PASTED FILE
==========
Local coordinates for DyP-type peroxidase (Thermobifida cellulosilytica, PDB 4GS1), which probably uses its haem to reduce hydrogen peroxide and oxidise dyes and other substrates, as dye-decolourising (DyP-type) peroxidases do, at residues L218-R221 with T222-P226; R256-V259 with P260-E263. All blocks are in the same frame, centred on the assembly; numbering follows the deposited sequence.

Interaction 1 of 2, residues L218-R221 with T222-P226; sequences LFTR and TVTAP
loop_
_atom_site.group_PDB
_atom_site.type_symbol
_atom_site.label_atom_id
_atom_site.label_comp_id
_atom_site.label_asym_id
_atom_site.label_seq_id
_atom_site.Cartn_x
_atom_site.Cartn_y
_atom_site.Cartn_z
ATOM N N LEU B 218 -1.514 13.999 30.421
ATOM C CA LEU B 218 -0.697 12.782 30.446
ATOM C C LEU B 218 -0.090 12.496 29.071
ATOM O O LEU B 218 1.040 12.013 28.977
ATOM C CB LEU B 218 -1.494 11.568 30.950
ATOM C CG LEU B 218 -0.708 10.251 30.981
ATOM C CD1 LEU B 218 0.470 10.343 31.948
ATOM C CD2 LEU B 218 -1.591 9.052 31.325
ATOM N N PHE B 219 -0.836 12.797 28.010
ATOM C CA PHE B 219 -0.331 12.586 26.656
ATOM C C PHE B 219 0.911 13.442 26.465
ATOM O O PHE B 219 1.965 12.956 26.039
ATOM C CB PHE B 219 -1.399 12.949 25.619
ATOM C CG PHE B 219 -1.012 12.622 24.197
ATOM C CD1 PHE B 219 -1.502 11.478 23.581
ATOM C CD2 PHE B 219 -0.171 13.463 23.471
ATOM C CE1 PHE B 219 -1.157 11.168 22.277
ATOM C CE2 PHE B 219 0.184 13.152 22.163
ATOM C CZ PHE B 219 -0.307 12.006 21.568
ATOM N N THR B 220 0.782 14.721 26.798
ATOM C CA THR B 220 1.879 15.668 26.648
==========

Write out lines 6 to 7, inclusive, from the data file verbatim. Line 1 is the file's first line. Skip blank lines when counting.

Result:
_atom_site.label_atom_id
_atom_site.label_comp_id